Gabriella Siefert’s Reflections on Christmastime

Christmas is the only holiday I can think of that comes with its own soundtrack—a plethora of artists and albums we draw from each year to get into the holiday spirit.

Everyone has their favorite go-to songs this time of year, but many of them really end up spreading the same message of Christmas cheer. Themes of joy, light-spiritedness, and laughter echo all around.

But there’s one song coming to mind that gets at two other important themes for the season: “peace on earth” and “good will to men” as the tune repeats.

The lyrics to the song ‘I Heard the Bells on Christmas Day’ date back to the mid-nineteenth century. They were originally written by Henry Wadsworth Longfellow, a most respected literary critic and poet of his day. We sing them aloud in church, on the street, and through the radio this Christmas season, but as with most pieces of art, there’s a seldom-told story behind this song’s profound message—in this case, a story of pain and tragedy.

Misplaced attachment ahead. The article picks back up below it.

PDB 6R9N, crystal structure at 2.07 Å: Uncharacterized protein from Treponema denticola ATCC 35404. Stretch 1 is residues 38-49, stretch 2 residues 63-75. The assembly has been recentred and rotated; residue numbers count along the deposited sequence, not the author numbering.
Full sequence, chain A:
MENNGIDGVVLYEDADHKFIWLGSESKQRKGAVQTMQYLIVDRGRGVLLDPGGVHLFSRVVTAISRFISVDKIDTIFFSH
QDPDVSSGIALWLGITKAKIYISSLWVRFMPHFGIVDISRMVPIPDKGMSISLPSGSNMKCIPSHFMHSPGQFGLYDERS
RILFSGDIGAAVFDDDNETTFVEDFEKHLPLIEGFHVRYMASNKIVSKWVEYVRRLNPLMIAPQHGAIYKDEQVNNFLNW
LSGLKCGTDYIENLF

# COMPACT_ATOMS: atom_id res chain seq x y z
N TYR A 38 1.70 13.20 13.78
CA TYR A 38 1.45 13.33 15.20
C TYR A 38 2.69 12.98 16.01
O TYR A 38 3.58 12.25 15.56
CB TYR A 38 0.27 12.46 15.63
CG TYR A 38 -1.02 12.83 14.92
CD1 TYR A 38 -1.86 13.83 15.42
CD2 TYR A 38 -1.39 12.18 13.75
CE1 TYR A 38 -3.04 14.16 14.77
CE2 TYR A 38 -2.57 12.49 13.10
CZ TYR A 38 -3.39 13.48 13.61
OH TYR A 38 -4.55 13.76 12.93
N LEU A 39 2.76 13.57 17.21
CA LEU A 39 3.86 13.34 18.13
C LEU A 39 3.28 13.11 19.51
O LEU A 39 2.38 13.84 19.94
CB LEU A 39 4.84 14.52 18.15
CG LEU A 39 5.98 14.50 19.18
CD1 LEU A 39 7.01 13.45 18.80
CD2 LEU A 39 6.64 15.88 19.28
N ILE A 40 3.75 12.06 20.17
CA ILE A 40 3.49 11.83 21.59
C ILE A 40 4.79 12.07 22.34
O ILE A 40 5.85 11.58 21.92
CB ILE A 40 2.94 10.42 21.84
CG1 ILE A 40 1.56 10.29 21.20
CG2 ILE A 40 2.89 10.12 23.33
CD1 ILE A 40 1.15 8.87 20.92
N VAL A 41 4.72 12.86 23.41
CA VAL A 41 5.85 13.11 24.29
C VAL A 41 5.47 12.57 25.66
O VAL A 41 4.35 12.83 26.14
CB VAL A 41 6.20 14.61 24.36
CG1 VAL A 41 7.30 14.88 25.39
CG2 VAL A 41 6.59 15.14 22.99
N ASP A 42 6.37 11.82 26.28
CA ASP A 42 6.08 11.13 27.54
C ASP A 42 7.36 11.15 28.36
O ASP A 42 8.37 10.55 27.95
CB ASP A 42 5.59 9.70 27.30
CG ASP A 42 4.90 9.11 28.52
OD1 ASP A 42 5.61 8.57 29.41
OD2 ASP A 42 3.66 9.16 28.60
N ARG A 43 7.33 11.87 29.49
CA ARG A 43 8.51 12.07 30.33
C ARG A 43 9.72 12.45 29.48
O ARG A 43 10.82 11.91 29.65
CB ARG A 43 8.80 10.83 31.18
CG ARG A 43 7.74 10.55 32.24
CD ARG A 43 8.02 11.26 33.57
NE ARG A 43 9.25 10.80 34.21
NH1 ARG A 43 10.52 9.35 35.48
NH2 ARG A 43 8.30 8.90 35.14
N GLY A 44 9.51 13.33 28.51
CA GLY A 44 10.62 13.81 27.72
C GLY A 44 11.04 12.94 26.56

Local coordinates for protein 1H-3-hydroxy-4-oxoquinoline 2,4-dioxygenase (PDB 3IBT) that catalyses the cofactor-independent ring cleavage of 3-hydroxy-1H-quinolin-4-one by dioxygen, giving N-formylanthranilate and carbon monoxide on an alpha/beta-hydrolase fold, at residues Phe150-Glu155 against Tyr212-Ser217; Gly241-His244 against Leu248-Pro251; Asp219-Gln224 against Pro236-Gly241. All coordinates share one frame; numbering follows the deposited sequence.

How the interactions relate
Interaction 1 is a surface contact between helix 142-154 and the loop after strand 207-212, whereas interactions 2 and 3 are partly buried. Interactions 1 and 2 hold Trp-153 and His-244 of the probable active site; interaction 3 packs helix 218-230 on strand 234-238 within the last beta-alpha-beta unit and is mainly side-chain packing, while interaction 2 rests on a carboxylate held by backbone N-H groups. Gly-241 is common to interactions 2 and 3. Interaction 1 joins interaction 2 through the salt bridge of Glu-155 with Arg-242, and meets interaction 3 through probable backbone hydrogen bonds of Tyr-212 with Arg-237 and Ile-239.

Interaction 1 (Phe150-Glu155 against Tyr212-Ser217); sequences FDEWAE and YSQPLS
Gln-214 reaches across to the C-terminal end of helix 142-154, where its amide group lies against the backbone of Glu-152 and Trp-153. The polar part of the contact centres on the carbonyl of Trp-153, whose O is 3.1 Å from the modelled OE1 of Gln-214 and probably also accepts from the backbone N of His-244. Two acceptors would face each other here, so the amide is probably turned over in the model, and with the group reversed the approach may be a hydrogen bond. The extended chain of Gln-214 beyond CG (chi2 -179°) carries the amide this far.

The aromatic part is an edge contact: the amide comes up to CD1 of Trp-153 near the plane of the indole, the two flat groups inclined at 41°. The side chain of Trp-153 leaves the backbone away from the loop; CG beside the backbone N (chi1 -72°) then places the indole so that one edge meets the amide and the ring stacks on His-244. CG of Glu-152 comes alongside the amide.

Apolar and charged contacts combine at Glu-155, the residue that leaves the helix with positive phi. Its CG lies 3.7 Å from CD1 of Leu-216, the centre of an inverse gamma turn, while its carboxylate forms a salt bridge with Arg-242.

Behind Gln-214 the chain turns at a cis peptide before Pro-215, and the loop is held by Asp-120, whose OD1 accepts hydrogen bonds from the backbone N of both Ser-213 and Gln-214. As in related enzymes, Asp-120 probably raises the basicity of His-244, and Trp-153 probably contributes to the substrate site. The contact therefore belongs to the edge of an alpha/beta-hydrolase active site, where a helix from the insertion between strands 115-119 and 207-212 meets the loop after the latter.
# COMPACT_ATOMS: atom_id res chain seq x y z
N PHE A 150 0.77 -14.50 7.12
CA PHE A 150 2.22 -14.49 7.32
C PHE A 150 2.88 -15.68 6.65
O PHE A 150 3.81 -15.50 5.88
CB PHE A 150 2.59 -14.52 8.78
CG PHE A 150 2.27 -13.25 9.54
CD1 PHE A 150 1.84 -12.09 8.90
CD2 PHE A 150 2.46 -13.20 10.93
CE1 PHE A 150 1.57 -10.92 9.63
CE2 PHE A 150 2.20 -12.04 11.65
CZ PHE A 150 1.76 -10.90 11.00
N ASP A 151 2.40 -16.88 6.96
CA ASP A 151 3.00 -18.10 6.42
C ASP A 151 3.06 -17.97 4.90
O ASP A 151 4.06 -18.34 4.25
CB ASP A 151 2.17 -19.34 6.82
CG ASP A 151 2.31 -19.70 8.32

Longfellow lived with his family, a wife, Fannie, and six children in Cambridge, Massachusetts. But in the early 1860s, Fannie’s dress caught on fire. Henry tried all he could to save her, sustaining critical burns to his own face as a result, but try as he might to extinguish the fire, she died the next morning.

The first Christmas after her death, Longfellow wrote, “How inexpressibly sad are all holidays,” later describing himself to a friend as “inwardly bleeding to death.”

Have you ever felt that way?

By 1864, the Civil War was in full swing. The country, less than 100 years old, was tearing itself apart from the inside out in the midst of what still to this day remains America’s bloodiest conflict. Men, some of them young boys, would take the battlefield and never again return home.

Thankfully, Longfellow’s son Charles was not one of the 620,000 men to die in the line of duty. In November of 1863, during the battle of the Mine Run Campaign, Charley (as he was called) was shot through the left shoulder, avoiding paralysis by less than an inch.

It was then that Henry, overwhelmed by all that was happening around him, penned the poem ‘The Christmas Bells’ on Christmas day in 1863. The poem appears an attempt to reconcile the suffering, evil, and strife of the world we live in with the song of the angels in Luke 2:14: “Glory to God in the highest heaven and on earth peace to those on whom his favor rests.” The two appeared, to Henry at least, to be at odds with one another.

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Source: Christianity Today

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